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Changing Trends in Last Mile Delivery in E-Commerce

Delivery Truck

There’s a growing body of research that shows that last mile logistics, especially related to the urban environment, is more important now than ever before. The rapid expansion of cities and the e-commerce home delivery boom have shifted the focus from traditional last-mile logistics that emphasised point-of-sale delivery. Last mile logistics focuses on delivering products to consumers in the shortest span of time possible.
As e-commerce expands, more retailers compete to make sure that the delivery time to their customers is reduced. Just one instance of failure can result in them losing a significant number of customers from the same region.
Consumer demand isn’t the only thing impacting last mile deliveries. It faces a number of other challenges, particularly in the complex and busy environment of cities and megacities.
“In the city, shipments are typically much smaller and more fragmented than in regional transport,” says Matthias Winkenbach, a research scientist at MIT’s Centre for Transportation and Logistics and a Director at the Megacities Logistics Lab. “There’s greater uncertainty and complexity caused by increasingly dense and congested cities.”

Challenges in Last Mile in E-Commerce
  • Inadequate infrastructure
  • Unpredictable patterns of consumer demand
  • Large number of failed last mile deliveries e.g. if the end receiver isn’t home
  • Significant amount of product returns
  • Lack of logistics land
Ways to Improve Last Mile in E-Commerce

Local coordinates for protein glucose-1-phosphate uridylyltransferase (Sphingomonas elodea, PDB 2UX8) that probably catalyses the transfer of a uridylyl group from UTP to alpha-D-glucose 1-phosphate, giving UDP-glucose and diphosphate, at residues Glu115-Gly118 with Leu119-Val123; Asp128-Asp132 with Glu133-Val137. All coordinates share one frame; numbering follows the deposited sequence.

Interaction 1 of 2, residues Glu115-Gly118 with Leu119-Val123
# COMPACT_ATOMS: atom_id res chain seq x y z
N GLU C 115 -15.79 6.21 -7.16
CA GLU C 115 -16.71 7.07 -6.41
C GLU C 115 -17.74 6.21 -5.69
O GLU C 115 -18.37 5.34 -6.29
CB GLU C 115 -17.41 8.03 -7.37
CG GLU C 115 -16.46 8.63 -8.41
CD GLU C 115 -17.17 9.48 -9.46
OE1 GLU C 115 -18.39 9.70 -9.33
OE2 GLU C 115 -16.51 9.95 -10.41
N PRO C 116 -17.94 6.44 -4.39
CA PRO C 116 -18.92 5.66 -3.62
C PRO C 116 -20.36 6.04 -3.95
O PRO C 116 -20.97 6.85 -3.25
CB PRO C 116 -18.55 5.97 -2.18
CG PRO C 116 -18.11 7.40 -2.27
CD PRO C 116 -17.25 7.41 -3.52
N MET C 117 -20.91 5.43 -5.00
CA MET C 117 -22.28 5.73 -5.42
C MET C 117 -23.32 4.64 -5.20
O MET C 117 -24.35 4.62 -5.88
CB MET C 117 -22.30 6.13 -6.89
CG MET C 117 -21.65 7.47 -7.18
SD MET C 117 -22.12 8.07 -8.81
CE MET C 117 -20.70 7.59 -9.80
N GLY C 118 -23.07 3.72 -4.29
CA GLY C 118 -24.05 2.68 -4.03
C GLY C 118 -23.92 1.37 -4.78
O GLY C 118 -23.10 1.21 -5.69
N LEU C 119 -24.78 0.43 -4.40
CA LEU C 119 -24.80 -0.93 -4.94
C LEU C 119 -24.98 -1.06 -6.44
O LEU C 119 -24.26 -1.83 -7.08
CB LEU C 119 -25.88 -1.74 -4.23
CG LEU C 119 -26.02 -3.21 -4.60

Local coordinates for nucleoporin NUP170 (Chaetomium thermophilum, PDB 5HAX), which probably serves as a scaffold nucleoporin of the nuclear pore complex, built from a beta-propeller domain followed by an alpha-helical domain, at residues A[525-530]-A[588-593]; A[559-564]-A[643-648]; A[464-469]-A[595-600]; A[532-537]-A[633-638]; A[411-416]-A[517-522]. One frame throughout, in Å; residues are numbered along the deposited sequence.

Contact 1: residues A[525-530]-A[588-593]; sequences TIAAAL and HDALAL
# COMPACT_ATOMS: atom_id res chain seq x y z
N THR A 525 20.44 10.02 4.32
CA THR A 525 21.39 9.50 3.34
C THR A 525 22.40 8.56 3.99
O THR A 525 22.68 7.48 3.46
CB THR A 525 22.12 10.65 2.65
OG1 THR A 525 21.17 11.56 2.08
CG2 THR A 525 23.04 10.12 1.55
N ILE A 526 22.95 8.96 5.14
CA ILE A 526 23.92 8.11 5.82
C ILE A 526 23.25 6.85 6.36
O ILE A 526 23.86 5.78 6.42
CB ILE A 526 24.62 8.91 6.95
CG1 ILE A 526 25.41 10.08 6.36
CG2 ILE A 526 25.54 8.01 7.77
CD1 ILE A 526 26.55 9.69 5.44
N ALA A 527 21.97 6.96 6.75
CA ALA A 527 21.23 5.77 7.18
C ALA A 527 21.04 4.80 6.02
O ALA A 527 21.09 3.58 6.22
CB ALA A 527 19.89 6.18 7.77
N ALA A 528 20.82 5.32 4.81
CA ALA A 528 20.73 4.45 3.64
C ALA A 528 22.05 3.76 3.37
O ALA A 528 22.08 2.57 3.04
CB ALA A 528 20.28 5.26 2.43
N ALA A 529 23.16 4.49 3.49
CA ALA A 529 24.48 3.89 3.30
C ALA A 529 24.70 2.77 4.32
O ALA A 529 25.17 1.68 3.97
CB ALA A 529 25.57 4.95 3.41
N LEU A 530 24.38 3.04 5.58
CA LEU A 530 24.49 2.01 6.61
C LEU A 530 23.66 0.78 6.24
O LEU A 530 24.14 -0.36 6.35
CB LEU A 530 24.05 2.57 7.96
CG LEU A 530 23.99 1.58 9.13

Experts have suggested a number of ways to improve the existing system of last mile logistics.

  1. Allowing Customers to Select Delivery Times

If end users choose their own delivery windows, the number of failed first-time deliveries decreases significantly. E-commerce retailers can opt to offer consumers a range of timings for delivery, which, in turn, makes sure someone receives the delivery on time.

  1. Using Advanced Algorithms

If retailers choose omni-channel fulfilment systems, they have access to advanced algorithms that optimise last mile delivery. The algorithms can effectively map delivery routes and collection areas to assign deliveries to relevant vehicles. Thus, delivery schedules are convenient and cost-effective for both consumers and retailers.

  1. Improving Communication with End Users

An effective communication system guarantees lower failure rates of first-time deliveries and fewer product returns. It also inspires consumer confidence in the delivery service, thereby ensuring customer satisfaction. 

  1. Utilise Digital Proof of Delivery

It is important to track orders all the way to the last leg of delivery. In order to do this, retailers and businesses should use appropriate digital time stamps that will provide an accurate proof of time and place of delivery. Any issues that arise during the delivery process can then be addressed immediately.

Last Mile Logistics Trends in the UK

In the United Kingdom, the Royal Mail has predicted that parcel volumes and deliveries will grow by 4.5 to 5.5 percent per year. With such rapid growth, e-commerce retailers and carriers will need to grow their delivery networks, storage space, delivery fleets, and other infrastructure to match consumer demand.

Already, the rise of e-commerce and its convenience for consumers had spurred demand for logistics land. This has led to a rise in micro-consolidation centres handling last mile deliveries to urban areas.

On-demand warehousing and other smart warehousing options are tackling the problem of insufficient logistics land.

For instance, LogistCompare’s’s smart warehousing solutions allow retailers seeking storage space to browse through a selection of warehouses fitting their needs, including rates and reviews from other users.  Warehouse providers can also use the platform to rent space and manage their listings online.